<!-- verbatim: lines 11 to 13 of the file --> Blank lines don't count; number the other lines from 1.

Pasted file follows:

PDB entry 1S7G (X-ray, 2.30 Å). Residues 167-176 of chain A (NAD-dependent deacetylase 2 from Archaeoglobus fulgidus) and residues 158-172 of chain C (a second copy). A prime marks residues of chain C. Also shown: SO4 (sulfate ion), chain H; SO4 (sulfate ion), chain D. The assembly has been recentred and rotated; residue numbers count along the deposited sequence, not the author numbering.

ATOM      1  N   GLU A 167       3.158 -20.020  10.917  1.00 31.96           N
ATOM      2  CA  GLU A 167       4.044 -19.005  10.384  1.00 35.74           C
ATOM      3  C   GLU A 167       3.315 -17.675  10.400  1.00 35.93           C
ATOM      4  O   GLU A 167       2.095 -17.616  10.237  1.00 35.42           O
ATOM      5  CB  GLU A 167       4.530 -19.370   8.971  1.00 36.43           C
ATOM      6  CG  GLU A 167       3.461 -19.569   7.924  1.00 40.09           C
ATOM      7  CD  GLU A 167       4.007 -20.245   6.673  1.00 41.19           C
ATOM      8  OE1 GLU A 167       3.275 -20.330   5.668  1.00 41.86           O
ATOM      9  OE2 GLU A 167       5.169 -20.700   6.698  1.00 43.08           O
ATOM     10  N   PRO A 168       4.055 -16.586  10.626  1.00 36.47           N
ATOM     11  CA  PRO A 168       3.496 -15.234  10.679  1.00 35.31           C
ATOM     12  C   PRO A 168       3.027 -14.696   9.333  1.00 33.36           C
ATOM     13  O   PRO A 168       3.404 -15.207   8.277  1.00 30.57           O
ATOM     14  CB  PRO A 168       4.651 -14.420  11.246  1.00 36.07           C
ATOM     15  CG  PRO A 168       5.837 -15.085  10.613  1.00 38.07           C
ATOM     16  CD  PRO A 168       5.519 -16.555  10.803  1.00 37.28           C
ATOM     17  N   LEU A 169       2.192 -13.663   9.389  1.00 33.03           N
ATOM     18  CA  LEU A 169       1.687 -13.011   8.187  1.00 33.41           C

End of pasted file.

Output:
ATOM     10  N   PRO A 168       4.055 -16.586  10.626  1.00 36.47           N
ATOM     11  CA  PRO A 168       3.496 -15.234  10.679  1.00 35.31           C
ATOM     12  C   PRO A 168       3.027 -14.696   9.333  1.00 33.36           C